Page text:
Combatting Repetitive Strain Injuries in the Workplace

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How Can We Prevent Repetitive Strain Injuries?
Hazards are best eliminated at the source; this is a fundamental principle of occupational health and safety. In the case of Repetitive Strain Injuries (RSI'S), the prime source of hazard is the continuous repetitive and static use of the flexor muscles of the hands in a uni-directional motion, which is used to perform most types of work. Other components of work such as the applied force, fixed body positions, and the pace of work requiring the same movements over and over again, are also contributing factors to RSI. Therefore the main effort to protect workers from RSI'S should focus on limiting the repetitive and static patterns of work that require the overuse of the flexor muscles of the hand/forearm.
This can be achieved through the implementation of good ergonomic products to help reduce stress and strain, and by re-designing job stations which may include job rotation (job cross-training), job enlargement and enrichment or teamwork. Where elimination of the repetitive patterns of work is not practical, prevention strategies involving workplace layout, tool and equipment design, and work practices should be considered.

Job Design
Job Rotation (Job Cross-Training)
Job rotation / Cross-Training is one possible approach. It requires workers to move between different tasks, at fixed or irregular periods of time. But it must be a rotation where workers do something completely different. Different tasks must engage different muscle groups in order to allow recovery for those already being strained. However, job rotation alone will not be effective in reducing RSI'S if not combined with properly designed workstations. And it will not be as effective as long as the high pace of work activities requiring the excessive overuse of the flexor muscles to perform repetitive and or static flexion persists.


Job Enlargement and Enrichment
Another approach is job enlargement. This approach increases the variety of tasks built into the job. It breaks the monotony of the job and avoids overloading the hands/wrists.

Team Work
Teamwork can provide greater variety and more evenly distributed muscular work. The whole team is involved in the planning and allocation of the work. Each team member carries out a set of operations to complete the whole product, allowing the worker to alternate between tasks, hence, reducing the stress to the hands/wrists and the risk of RSI.

Workplace Design
The guiding principle in workplace design is to fit the workplace to the worker. Evaluation of the workplace can identify the sources contributing to the onset of RSI'S.
Proper design of the workstation decreases the effort required of the worker to maintain a working position. Ideally, the workstation should be fully adjustable, providing a worker with the options to work in standing, sitting or sitting-standing positions, as well as fitting the worker's body size and shape.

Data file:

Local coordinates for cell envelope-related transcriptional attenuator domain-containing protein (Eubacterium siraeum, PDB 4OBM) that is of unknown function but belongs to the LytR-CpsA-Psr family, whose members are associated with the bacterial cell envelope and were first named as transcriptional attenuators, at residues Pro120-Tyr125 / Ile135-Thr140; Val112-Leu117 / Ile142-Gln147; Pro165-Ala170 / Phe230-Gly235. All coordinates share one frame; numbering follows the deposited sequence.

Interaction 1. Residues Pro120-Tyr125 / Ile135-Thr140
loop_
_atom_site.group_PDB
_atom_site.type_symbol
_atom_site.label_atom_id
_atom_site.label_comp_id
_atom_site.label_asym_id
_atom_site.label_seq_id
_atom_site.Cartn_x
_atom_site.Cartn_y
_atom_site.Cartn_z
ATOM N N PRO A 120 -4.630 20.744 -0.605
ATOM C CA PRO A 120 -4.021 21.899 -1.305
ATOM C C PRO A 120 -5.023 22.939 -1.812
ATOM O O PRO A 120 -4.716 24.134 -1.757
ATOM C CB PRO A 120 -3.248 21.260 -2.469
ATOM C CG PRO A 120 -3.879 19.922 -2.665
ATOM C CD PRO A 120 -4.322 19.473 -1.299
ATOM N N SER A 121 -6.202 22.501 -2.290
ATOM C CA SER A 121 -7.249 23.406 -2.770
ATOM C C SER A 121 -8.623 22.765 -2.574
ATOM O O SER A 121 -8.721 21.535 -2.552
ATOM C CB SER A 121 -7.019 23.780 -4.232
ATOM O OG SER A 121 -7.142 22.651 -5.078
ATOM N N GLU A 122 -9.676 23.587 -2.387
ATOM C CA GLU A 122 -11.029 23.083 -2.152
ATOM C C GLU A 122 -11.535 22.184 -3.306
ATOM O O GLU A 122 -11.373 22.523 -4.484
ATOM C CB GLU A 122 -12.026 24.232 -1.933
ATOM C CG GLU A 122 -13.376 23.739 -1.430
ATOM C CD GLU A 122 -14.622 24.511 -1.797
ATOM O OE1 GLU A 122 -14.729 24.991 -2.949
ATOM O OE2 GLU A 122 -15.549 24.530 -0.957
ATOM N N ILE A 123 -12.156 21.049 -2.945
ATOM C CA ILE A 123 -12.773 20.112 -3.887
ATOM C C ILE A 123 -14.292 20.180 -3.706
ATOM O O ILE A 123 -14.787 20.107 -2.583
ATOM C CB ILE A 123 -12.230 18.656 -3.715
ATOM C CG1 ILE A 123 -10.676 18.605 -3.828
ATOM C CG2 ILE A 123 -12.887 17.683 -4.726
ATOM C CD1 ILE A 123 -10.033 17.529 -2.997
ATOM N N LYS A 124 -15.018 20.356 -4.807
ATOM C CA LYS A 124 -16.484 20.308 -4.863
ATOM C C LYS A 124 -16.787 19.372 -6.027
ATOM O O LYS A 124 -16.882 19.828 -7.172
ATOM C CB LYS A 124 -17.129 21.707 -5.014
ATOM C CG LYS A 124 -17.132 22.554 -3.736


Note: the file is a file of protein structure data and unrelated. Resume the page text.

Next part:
Tools and Equipment Design
Proper design of tools and equipment significantly decreases the force necessary to complete the task. Good ergonomic tools can also save a lot of muscle strain. These tools may not eliminate the onset of RSI'S, but may increase the time in which it takes to get an RSI.
 
Work Practices
A properly designed workstation and proper tools, allows the worker to avoid unnecessary motion of the neck, shoulders and upper extremities. However, the actual performance of the tasks utilizing the proper equipment and body positions depends on the individuals.
Training should be provided for workers who are involved in jobs that include tasks that involve repetitive and/or static flexion of the hands/wrists. Workers need to know how to adjust workstations to fit the tasks and their individual needs. Training should also emphasize the importance of rest periods and teach how to take advantage of short periods of time between tasks to relax the muscles, perform specific exercise stretches related to their job tasks, and how to consciously control muscle tension throughout the whole work shift.

Workplace Injury Prevention Programs
Injury prevention programs emphasizing exercise and stretch breaks should be implemented to further reduce the onset of job-related RSI'S such as Carpal Tunnel Syndrome. Implementing such programs not only increases productivity of individuals but also reduces the costs associated with treating individuals suffering from RSI"S such as:
  • Missed Work Days Physician Visits Rehabilitation Pre / Post Surgery Job Retraining Light Duty Restrictions Surgery
  • Increased Insurance Premiums

From the short list above, it is easy to see that the costs associated with RSI'S is far more expensive to deal with after their onset as compared to implementing prevention programs which will completely reduce the number of RSI'S in the workplace altogether.

AUTHOR: Mr. Anliker is a Therapist and Inventor of Therapeutic Exercise Products that are utilized by Corporations, Consumers and Medical Facilities around the world for the prevention and rehabilitation of repetitive strain injuries.